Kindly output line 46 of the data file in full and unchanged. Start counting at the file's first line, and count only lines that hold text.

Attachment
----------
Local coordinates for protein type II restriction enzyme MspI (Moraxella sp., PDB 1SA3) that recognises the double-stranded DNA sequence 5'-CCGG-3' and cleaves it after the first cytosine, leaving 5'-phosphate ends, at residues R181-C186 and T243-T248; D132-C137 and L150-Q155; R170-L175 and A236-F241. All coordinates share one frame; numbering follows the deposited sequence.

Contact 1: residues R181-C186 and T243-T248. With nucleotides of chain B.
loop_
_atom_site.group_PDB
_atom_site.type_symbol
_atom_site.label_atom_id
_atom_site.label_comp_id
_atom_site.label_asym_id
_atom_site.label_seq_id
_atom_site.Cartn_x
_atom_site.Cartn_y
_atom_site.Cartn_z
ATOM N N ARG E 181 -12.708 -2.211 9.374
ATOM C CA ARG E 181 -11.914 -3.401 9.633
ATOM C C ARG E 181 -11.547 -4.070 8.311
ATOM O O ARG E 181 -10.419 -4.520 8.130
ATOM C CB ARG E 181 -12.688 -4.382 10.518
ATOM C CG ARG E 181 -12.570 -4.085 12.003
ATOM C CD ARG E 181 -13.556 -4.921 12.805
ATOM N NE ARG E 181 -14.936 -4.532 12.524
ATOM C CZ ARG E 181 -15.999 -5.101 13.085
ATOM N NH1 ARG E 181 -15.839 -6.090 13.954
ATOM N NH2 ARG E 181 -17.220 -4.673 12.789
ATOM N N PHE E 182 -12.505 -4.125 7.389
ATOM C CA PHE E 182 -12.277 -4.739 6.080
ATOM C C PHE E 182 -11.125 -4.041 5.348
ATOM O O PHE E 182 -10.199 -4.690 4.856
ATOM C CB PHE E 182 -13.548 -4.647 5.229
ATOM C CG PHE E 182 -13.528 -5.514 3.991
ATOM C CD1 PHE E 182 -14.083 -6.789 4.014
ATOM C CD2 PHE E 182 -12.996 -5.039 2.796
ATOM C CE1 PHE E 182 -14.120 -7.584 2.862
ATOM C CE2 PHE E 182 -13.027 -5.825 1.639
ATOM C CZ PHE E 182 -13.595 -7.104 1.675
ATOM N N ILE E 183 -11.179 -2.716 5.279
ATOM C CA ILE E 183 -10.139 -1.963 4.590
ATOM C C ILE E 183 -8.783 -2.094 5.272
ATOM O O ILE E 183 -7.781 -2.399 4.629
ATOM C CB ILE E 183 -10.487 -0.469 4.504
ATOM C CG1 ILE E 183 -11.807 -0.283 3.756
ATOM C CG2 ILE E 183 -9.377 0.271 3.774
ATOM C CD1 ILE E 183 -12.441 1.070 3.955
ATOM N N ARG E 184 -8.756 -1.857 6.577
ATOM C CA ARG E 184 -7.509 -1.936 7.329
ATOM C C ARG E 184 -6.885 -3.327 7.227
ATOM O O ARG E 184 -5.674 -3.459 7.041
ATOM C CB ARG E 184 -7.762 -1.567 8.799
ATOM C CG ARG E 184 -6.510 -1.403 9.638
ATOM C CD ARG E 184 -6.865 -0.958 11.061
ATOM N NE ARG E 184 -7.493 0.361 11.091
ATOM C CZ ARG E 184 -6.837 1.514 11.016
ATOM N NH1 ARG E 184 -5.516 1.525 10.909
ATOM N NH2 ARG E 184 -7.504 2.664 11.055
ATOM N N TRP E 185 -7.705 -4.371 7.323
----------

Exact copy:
ATOM O O ARG E 184 -5.674 -3.459 7.041